While I’ve been guilty in the past of the Data Wonk’s first point about a narrowing of the allowable viewpoints in the Democratic Party, I’ve come to the realization that the Democratic Party in Wisconsin (and nationally) is going to have to truly be a “big tent” party if the party is going to regain what’s been lost.

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11 Responses to Urban Milwaukee’s Data Wonk: Do Democrats Have a Future?

  1. lufthase says:

    Hang on a minute… don’t #1 and #2 kinda conflict with each other? We’re supposed to embrace an anti-worker plutocrat who has no qualms about donating to Tea Partiers as one of our own, but then still be proud Democrats (and have “Democrat” mean something)??

    If we broaden out tent so far to the right that we’re ok with Abele (and how about Sheriff Clarke while we’re at it?), then there’s no way to differentiate ourselves from the GOP. No unifying platform or message, other than “we’re the opposition!”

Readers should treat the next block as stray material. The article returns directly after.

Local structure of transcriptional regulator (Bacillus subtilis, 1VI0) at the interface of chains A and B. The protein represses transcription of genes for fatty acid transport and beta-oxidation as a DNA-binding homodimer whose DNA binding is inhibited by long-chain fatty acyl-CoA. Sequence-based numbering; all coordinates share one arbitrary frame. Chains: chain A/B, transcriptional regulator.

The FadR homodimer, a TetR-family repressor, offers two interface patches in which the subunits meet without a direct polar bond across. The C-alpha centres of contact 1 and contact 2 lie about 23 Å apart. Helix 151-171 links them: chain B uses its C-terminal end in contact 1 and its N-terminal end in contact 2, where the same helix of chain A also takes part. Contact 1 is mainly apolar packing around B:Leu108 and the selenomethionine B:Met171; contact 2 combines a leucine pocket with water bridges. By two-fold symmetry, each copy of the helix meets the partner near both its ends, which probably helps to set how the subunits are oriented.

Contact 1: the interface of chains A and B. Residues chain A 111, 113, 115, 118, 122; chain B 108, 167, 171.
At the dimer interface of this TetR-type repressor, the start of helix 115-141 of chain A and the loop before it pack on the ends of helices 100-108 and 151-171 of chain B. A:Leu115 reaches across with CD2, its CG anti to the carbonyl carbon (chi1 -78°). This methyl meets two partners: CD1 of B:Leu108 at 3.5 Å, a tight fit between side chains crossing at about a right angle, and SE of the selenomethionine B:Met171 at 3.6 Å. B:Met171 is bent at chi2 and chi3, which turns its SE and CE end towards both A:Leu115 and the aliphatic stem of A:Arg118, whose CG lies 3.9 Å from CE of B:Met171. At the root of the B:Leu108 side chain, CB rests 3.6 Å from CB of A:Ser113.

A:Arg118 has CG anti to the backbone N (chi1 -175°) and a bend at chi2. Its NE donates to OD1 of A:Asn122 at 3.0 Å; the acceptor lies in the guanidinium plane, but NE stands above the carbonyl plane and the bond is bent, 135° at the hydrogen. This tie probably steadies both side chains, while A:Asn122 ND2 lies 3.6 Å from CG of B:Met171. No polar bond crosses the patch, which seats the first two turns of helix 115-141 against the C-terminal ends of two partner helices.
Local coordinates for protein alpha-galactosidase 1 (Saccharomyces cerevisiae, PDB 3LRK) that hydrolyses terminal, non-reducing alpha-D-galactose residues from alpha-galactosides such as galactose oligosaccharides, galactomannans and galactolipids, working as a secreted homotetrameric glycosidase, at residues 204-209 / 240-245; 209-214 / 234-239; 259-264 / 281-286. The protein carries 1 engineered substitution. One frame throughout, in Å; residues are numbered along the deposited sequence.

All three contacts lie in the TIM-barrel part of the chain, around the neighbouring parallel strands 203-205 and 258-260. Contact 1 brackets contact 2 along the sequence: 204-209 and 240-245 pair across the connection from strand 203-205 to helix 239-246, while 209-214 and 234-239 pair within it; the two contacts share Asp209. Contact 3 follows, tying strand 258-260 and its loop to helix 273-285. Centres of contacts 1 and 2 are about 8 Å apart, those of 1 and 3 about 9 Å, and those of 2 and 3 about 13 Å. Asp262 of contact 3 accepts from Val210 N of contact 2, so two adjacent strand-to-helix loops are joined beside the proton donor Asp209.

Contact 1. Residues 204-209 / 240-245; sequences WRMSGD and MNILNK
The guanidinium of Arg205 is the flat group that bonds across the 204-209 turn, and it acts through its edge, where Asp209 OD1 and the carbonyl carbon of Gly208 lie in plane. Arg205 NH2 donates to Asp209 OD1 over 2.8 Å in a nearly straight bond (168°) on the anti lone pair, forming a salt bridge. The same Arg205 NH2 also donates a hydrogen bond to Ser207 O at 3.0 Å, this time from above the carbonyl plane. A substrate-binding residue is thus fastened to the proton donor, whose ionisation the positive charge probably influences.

And by the way, the Tea Party has been awfully successful. Copying some of their political tactics might not be a bad idea.

    Widening the tent can be OK, but we should be thoughtful about how we do it and stay true to our Progressive values. One way is to emphasize WIGOP’s consistent attacks on the poor (and giveaways to the wealthy), and use this to appeal to Evangelicals and other Christians who are either voting GOP or not voting. Some will still cling to the couple of “culture wars” issues they’ve been force-fed for the last few decades, but I think there’s room to persuade a good chunk of them by using their own scriptures to elevate importance of the treatment of the poor to at least equal footing with abortion/etc.

  2. Aaron Camp says:

    This article is full of self-contradictions. Here’s something that completely contradicts the part about purging the centrist and conservative Democrats from the party: